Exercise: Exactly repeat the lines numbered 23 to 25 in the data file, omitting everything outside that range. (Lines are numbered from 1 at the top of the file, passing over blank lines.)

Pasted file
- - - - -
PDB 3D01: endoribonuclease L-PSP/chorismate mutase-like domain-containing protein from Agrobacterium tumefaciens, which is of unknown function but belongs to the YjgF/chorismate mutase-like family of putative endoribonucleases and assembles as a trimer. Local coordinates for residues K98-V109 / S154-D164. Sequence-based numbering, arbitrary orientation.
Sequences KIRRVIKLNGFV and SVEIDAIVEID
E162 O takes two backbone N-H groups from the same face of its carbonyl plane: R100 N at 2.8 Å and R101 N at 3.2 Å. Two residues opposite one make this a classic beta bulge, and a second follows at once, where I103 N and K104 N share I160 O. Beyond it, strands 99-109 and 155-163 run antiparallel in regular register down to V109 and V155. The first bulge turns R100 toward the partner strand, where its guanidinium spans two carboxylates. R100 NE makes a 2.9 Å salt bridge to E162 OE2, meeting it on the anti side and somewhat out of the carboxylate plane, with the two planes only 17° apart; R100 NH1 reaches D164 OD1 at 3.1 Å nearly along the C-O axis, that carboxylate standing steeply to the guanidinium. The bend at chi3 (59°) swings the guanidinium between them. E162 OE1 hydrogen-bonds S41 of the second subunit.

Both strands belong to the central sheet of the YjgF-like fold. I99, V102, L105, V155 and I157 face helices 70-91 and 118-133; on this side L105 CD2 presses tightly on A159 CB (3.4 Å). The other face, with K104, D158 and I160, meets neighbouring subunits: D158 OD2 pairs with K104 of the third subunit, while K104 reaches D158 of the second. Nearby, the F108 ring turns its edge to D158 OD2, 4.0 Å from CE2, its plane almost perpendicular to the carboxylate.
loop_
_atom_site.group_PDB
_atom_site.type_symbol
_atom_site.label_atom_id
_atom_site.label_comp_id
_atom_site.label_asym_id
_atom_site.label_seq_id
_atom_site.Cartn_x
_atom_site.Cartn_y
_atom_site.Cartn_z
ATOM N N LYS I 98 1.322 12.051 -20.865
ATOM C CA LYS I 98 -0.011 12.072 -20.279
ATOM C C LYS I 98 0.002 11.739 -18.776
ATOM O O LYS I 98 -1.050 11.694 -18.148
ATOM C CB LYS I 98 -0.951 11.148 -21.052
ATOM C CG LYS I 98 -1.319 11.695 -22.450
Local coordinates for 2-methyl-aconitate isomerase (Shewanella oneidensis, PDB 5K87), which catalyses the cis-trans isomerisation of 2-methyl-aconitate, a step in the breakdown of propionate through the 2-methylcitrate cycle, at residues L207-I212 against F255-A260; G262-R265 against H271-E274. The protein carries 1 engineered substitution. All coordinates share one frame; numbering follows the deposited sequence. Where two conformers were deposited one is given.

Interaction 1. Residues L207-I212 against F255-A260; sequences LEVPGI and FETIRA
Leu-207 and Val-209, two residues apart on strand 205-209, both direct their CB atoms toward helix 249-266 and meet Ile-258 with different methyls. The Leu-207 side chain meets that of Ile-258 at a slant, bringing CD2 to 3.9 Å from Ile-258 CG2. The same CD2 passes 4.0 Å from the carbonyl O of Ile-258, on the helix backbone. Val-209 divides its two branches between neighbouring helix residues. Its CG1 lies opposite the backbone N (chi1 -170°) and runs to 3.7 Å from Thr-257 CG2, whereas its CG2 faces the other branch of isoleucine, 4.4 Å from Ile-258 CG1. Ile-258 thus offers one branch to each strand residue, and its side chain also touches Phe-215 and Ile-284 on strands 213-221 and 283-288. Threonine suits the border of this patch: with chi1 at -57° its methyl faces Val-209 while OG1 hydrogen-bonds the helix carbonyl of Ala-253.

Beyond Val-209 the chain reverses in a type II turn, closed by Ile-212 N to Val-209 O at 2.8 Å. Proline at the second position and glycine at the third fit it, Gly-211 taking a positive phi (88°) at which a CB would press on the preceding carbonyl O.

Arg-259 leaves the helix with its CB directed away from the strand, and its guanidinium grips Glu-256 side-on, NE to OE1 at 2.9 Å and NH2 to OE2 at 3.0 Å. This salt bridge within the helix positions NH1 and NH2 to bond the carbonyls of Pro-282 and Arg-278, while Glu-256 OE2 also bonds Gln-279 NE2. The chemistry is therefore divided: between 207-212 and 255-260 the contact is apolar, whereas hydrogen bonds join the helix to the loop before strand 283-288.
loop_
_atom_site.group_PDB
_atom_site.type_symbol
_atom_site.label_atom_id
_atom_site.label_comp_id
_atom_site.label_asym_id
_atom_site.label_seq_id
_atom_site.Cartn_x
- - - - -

Leu-207 and Val-209, two residues apart on strand 205-209, both direct their CB atoms toward helix 249-266 and meet Ile-258 with different methyls. The Leu-207 side chain meets that of Ile-258 at a slant, bringing CD2 to 3.9 Å from Ile-258 CG2. The same CD2 passes 4.0 Å from the carbonyl O of Ile-258, on the helix backbone. Val-209 divides its two branches between neighbouring helix residues. Its CG1 lies opposite the backbone N (chi1 -170°) and runs to 3.7 Å from Thr-257 CG2, whereas its CG2 faces the other branch of isoleucine, 4.4 Å from Ile-258 CG1. Ile-258 thus offers one branch to each strand residue, and its side chain also touches Phe-215 and Ile-284 on strands 213-221 and 283-288. Threonine suits the border of this patch: with chi1 at -57° its methyl faces Val-209 while OG1 hydrogen-bonds the helix carbonyl of Ala-253.

Beyond Val-209 the chain reverses in a type II turn, closed by Ile-212 N to Val-209 O at 2.8 Å. Proline at the second position and glycine at the third fit it, Gly-211 taking a positive phi (88°) at which a CB would press on the preceding carbonyl O.

Arg-259 leaves the helix with its CB directed away from the strand, and its guanidinium grips Glu-256 side-on, NE to OE1 at 2.9 Å and NH2 to OE2 at 3.0 Å. This salt bridge within the helix positions NH1 and NH2 to bond the carbonyls of Pro-282 and Arg-278, while Glu-256 OE2 also bonds Gln-279 NE2. The chemistry is therefore divided: between 207-212 and 255-260 the contact is apolar, whereas hydrogen bonds join the helix to the loop before strand 283-288.